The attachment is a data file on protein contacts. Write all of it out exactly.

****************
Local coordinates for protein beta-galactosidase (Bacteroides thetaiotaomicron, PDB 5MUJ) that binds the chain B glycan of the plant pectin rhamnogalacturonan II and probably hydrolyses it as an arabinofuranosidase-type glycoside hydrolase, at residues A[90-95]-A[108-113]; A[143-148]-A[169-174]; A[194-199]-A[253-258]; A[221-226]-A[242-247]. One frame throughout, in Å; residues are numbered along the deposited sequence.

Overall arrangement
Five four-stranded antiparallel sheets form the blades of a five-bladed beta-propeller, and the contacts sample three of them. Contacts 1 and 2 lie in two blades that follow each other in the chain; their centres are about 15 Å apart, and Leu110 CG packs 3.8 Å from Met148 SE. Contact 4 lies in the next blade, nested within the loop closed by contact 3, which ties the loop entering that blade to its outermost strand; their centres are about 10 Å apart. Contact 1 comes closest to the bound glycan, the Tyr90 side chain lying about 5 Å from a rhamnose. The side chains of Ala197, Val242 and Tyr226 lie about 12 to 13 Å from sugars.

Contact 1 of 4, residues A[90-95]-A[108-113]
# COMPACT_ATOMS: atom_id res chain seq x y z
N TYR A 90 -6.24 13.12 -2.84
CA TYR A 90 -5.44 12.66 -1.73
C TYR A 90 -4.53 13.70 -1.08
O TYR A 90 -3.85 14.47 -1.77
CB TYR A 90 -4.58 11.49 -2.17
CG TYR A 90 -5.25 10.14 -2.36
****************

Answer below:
Local coordinates for protein beta-galactosidase (Bacteroides thetaiotaomicron, PDB 5MUJ) that binds the chain B glycan of the plant pectin rhamnogalacturonan II and probably hydrolyses it as an arabinofuranosidase-type glycoside hydrolase, at residues A[90-95]-A[108-113]; A[143-148]-A[169-174]; A[194-199]-A[253-258]; A[221-226]-A[242-247]. One frame throughout, in Å; residues are numbered along the deposited sequence.

Overall arrangement
Five four-stranded antiparallel sheets form the blades of a five-bladed beta-propeller, and the contacts sample three of them. Contacts 1 and 2 lie in two blades that follow each other in the chain; their centres are about 15 Å apart, and Leu110 CG packs 3.8 Å from Met148 SE. Contact 4 lies in the next blade, nested within the loop closed by contact 3, which ties the loop entering that blade to its outermost strand; their centres are about 10 Å apart. Contact 1 comes closest to the bound glycan, the Tyr90 side chain lying about 5 Å from a rhamnose. The side chains of Ala197, Val242 and Tyr226 lie about 12 to 13 Å from sugars.

Contact 1 of 4, residues A[90-95]-A[108-113]
# COMPACT_ATOMS: atom_id res chain seq x y z
N TYR A 90 -6.24 13.12 -2.84
CA TYR A 90 -5.44 12.66 -1.73
C TYR A 90 -4.53 13.70 -1.08
O TYR A 90 -3.85 14.47 -1.77
CB TYR A 90 -4.58 11.49 -2.17
CG TYR A 90 -5.25 10.14 -2.36